While awaiting licensing in Zimbabwe, Masiyiwa was able to set up a mobile network in Botswana called Mascom which is reportedly mulling a decision to go public by listing on that country’s stock exchange. After Zimbabwe’s licensing of Econet Wireless, the Christian entrepreneur went on to spread his company’s presence in 15 countries which include the United Kingdom, Kenya, South Africa, and New Zealand.
Econet’s foray into Nigeria is very telling of Masiyiwa’s tenacity and willingness to take on the establishment. This phase in the entrepreneur’s career and the history of his company is especially intriguing. Econet was one of the first companies to be granted a mobile operating license in the most populous country in Africa together with MTN and Glo Mobile.
The licenses were auctioned for no less than US$185 million apiece and to be able to afford the license and set up a network in the country, Econet put together a consortium of financial partners with themselves as the operating partner. The governments of Lagos state and Delta state were partners in the venture and as soon as the license had been granted the governors of those states demanded illicit payments from the company.
True to his nature Masiyiwa would have none of it. What ensued would make an excellent Oliver Stone movie.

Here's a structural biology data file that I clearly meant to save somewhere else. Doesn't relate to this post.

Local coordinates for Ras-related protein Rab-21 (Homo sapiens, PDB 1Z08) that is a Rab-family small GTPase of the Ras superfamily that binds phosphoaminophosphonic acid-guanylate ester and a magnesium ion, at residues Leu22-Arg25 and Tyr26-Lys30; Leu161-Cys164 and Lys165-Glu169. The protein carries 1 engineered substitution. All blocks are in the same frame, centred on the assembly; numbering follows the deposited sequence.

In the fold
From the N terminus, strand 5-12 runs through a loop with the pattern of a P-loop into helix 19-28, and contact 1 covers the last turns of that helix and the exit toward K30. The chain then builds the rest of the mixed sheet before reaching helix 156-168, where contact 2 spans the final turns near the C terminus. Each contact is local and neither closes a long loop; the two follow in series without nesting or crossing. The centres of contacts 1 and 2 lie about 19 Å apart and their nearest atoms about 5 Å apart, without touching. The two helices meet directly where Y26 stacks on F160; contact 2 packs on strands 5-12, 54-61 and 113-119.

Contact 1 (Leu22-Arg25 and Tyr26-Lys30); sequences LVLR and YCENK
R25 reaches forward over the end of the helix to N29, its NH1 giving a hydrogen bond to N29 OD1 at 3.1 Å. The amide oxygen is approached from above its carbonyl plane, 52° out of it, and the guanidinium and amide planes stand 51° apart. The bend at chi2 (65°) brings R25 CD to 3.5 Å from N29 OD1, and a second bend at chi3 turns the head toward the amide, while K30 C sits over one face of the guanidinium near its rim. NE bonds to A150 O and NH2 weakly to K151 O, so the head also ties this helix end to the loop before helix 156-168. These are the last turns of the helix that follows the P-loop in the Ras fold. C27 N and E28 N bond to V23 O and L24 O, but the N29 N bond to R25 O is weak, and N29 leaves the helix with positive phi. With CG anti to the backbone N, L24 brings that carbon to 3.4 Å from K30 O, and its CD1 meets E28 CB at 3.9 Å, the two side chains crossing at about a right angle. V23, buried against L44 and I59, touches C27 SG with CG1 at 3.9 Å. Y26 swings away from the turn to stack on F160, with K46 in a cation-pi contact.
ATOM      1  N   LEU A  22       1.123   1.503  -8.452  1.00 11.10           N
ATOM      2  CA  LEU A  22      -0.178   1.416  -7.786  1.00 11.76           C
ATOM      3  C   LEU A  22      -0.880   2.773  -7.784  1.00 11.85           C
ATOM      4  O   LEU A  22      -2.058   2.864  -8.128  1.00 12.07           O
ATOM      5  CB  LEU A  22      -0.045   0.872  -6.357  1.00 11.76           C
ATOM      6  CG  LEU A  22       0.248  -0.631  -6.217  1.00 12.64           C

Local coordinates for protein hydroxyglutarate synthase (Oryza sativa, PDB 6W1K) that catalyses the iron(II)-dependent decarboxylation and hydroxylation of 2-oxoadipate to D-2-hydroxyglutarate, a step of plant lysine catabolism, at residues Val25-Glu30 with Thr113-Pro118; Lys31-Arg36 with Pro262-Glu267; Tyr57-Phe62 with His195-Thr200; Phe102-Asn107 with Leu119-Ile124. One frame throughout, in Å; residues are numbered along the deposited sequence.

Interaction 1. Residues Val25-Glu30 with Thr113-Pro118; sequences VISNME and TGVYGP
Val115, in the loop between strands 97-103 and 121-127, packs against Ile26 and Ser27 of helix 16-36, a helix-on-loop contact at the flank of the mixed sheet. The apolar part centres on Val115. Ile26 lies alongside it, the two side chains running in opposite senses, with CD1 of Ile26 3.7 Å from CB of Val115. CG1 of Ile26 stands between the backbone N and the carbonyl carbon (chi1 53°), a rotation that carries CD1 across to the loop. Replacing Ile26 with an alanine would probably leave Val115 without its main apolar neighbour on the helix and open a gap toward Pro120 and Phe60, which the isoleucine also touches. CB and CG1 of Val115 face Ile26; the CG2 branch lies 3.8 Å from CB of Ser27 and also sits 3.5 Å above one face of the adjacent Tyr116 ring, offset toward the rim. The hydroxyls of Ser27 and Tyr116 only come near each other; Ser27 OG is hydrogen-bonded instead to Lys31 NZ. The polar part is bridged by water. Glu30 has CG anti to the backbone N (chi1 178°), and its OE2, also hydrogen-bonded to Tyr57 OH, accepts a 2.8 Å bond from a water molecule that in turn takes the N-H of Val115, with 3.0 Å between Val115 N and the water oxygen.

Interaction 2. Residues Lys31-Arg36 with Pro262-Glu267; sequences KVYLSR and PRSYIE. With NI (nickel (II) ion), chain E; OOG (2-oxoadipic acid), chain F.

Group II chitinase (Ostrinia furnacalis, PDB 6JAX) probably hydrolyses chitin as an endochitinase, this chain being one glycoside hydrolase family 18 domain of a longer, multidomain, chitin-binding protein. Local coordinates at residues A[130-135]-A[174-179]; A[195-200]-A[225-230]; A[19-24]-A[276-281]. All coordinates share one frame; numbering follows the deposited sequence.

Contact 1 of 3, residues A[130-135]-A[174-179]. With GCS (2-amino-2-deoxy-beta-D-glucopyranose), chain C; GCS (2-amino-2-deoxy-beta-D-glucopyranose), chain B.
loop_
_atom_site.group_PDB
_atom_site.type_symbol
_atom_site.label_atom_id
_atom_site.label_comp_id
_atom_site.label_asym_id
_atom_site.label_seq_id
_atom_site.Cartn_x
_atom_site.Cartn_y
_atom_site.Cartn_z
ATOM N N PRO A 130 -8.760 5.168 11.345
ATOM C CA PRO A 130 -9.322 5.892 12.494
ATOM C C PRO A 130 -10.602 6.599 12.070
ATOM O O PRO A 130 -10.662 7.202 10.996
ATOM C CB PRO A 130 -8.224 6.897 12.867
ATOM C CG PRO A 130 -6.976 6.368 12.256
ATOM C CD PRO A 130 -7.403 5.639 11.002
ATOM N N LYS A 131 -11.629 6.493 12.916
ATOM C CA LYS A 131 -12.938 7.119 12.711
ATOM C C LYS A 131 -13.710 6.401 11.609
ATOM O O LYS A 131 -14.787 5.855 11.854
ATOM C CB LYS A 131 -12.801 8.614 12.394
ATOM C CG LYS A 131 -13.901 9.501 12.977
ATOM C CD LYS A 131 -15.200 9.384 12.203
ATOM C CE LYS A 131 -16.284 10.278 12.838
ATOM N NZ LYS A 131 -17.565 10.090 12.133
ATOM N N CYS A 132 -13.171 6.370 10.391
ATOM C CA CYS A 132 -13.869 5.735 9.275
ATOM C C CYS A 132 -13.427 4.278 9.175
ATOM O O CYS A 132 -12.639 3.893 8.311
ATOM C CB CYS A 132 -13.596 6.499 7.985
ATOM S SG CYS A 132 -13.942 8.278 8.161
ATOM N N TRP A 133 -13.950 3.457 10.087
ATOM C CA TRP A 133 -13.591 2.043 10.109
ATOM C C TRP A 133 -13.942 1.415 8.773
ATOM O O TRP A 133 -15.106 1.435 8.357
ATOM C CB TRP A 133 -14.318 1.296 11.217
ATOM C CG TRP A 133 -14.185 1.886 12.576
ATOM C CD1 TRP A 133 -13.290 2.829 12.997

Masiyiwa and Econet were removed from the Nigerian operation and the partners sold the company to two other operators Zain and Bharti Airtel. That dispute went on for years and was eventually settled in Econet’s favour in 2010. The rest as they say is history.
Strive Masiyiwa and Econet Wireless have prospered immensely earning the founder a tidy fortune estimated by Forbes to be in the region of US$3.1 billion and the well-deserved moniker of being the richest Zimbabwean businessman. Econet’s Zimbabwean operation has done very well.
It commands most of the Zimbabwean mobile network market; the other players in the market are flailing and inefficient. For its part Econet is diversified now. At one point it owned a bottling company, Mutare Bottling Company; it owns a bank and an internet service provider.
Strive Masiyiwa has no plans to slow down if his recent business moves are an indicator to go by. One of the companies he is the chairman of, Liquid Telecom, secured funding from the International Finance Corporation (IFC) which is the private sector arm of the World Bank to the tune of US$250 million in November 2021. This financing package is meant to assist Liquid Telecom’s operations on the African continent.
This funding package was announced in an interview during the COP 26 conference last year. Strive Masiyiwa is neither bashful nor boastful in nature. He has come a very long way and is going far. His success in business is matched only by his exploits in the field of philanthropy.
Through his Higher Life Foundation he provides education for thousands of children in Zimbabwe.